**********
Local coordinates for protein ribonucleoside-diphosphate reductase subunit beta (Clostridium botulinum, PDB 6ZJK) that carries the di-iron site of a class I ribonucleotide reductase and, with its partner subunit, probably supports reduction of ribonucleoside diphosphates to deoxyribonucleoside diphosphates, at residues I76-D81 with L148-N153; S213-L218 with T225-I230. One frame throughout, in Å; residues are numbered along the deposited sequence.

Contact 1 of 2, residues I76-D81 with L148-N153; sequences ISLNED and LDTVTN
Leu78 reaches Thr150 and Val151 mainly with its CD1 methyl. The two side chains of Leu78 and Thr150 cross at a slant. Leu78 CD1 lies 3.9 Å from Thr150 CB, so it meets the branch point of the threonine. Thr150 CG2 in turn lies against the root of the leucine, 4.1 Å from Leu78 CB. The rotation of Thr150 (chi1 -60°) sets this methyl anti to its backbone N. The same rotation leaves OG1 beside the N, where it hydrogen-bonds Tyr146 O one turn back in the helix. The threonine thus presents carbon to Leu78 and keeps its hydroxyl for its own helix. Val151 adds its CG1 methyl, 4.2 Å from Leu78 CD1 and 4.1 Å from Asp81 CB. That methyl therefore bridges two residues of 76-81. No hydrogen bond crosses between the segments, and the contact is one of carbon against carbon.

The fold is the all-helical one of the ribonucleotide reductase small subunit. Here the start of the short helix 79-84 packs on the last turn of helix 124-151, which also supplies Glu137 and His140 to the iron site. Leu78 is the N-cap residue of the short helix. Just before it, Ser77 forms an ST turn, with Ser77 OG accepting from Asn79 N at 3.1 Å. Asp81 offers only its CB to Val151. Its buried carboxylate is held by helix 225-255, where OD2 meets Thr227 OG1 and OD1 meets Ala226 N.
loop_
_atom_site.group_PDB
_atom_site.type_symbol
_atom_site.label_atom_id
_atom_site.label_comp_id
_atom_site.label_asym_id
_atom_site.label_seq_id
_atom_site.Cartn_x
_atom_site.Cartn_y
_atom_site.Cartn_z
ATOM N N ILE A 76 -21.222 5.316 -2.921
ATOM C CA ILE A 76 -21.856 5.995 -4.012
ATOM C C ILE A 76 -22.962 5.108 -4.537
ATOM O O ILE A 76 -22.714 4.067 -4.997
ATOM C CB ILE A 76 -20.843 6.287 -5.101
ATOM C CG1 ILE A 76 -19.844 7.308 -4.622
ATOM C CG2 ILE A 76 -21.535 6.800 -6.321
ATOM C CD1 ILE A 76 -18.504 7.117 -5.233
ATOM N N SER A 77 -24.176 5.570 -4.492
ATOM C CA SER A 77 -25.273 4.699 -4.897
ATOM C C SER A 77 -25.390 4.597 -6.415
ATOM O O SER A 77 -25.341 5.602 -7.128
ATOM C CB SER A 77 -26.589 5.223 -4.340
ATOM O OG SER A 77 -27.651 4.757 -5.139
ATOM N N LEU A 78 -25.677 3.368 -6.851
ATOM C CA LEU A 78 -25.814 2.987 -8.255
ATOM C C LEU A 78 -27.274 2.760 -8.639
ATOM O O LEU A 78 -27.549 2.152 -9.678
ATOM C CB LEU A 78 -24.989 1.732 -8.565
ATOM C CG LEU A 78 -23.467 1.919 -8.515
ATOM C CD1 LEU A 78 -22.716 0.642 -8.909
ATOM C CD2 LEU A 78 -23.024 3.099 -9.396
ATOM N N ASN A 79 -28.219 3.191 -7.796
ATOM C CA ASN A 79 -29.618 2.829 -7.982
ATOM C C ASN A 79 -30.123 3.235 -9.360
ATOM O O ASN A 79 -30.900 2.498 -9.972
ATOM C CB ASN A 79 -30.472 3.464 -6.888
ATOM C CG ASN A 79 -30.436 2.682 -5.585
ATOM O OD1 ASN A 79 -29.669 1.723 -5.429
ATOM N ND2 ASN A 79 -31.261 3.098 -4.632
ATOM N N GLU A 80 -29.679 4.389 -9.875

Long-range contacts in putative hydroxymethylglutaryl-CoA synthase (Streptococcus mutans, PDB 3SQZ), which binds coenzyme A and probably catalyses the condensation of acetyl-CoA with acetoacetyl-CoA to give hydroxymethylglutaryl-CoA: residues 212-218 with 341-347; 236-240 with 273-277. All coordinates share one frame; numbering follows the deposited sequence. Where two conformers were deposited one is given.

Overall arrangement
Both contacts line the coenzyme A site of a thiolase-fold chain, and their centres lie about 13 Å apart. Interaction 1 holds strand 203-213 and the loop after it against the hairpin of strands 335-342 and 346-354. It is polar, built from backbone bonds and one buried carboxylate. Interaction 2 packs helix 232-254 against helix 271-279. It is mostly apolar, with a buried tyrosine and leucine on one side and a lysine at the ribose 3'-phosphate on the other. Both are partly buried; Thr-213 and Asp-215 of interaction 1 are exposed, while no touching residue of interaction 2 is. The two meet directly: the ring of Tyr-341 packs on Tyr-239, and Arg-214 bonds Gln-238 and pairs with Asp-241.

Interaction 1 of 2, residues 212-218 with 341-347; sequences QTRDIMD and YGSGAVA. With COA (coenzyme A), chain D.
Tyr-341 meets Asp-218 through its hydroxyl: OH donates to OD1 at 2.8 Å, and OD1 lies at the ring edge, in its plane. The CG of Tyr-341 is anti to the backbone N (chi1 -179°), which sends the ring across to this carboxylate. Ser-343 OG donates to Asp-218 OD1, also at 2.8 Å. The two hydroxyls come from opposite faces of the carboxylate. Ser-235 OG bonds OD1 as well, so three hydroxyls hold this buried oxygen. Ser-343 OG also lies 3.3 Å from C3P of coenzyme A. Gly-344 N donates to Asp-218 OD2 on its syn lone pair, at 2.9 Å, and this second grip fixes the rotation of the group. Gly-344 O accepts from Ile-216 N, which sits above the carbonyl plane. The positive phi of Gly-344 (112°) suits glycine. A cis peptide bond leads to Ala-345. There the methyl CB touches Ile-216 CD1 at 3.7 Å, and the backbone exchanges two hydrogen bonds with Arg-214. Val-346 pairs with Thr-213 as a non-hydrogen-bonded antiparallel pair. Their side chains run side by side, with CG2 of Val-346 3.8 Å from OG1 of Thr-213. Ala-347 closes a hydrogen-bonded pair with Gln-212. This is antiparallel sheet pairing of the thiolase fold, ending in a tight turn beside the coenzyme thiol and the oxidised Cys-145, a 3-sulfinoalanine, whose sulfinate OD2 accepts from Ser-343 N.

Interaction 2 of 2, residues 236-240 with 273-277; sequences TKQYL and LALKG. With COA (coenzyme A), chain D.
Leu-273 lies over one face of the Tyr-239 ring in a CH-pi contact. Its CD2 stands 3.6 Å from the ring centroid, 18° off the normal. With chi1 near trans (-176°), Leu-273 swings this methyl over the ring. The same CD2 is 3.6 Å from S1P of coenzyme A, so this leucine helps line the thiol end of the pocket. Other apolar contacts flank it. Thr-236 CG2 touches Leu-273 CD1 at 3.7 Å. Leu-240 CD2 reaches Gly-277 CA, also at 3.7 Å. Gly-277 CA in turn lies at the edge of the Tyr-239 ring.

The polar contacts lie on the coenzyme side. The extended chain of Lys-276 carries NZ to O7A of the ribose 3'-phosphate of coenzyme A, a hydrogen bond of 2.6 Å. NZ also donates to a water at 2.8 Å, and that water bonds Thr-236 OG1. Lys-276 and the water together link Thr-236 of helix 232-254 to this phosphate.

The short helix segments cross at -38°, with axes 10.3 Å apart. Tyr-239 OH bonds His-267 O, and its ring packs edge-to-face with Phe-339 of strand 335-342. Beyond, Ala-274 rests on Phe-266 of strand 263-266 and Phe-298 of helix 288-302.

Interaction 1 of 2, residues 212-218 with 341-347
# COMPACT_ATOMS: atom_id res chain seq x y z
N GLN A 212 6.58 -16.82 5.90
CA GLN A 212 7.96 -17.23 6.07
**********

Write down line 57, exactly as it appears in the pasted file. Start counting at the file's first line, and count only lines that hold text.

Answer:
N GLN A 212 6.58 -16.82 5.90